Originally: Scant voting stations will force much of Haiti’s rural population to travel hours by foot to cast a ballot in the upcoming general election, should they choose to vote.
BELO, Haiti – Deep in these mountains where peasants live off the land and bony cows graze on barren hills, the desire for change is as sharp as the chilling air.
But whether residents here and in other rural communities in this poverty-stricken nation cast their ballots in presidential and legislative elections Tuesday may depend on how far the peasants are willing to walk.
There will be less than half the number of voting centers compared to the last elections in 2000. Electoral officials say they cut the number because they wanted to reduce the chances for fraud and make it easier to secure the voting centers.
That decision still had candidates upset Sunday, even as they officially brought the campaign to an end. Many candidates are concerned that the peasants, many of whom live miles away from any road, may not make what could be an hours-long trek to cast their ballots.
”We are concerned, even though we believe they will come out to vote,” said Hans Tippenhauer, who is working with the campaign of Charles Henri Baker, a businessman who polls show running second in the presidential race.
Tippenhauer said if there is violence come Tuesday — the first election since a violent revolt forced President Jean Bertrand Aristide to surrender power — some voters could become discouraged from taking the long walks required to vote.
Election authorities have hired 180 mules to carry the voting materials to and from some of the more remote polling places in this grindingly poor country, where even major roads are broken by potholes and washouts.
U.N. advisors and others downplay the concerns saying peasants are accustomed to walking great distances to go to church and school.
Pierre Jacques is among those who says he will have to get up early to vote. He lives not far from a farm village in the mountains high above Port-au-Prince, and says there’s no question he will walk the three hours to vote.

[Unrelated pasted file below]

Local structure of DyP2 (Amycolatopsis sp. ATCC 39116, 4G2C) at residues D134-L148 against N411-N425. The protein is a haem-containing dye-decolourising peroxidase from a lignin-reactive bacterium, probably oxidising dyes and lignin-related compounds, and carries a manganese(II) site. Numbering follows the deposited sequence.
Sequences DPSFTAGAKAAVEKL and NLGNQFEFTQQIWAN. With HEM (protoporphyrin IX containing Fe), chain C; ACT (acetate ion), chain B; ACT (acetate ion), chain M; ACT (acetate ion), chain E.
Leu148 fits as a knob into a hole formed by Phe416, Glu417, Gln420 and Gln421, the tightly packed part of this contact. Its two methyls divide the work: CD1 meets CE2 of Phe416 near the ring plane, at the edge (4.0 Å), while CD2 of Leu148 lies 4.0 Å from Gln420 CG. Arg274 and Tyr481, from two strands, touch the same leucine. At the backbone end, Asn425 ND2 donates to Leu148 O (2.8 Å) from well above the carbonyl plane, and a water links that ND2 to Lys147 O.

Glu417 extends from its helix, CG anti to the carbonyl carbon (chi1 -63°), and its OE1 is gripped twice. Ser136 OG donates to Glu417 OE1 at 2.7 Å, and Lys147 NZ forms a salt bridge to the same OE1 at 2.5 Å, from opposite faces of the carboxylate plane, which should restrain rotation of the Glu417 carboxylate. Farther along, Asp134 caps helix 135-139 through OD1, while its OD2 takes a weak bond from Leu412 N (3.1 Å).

”I am obliged to go,” he said.
Jacques, who is torn between Baker and former president and front-runner René Préval, said he views Tuesday’s elections as an opportunity to bring about change and end the lack of security and economic stagnation since Aristide’s ouster.
”I would like for us to come out of the situation we are in,” he said.
The desire for change is high in the countryside, with voters saying they want schools, jobs and security. And, in a country where most of the people live in rural areas, their turnout could be a deciding factor.
But there remain plenty of undecided voters like 26-year-old Ferdinand Vertis. ”They all come with great talk but then they have nothing to back it up,” he said.
Meanwhile, in a dusty hamlet north of the western port town of Gonaives, Ormise Zephiren, 75, said she will walk the two miles to the schoolhouse where she’s been assigned to vote.
Zephiren is used to the trek. And nothing about her life is easy. She lives in a hut made of mud and dried leaves and sustains on corn and mangoes she grows herself. But the land is becoming ever less fruitful as deforestation strips it of topsoil.
She says that she and her neighbors don’t even know which candidates will help peasants the most. Like roughly half the population, they are illiterate.
Herald staff writer Trenton Daniel in Gonaives and Joe Mozingo in Port-au-Prince contributed to this report.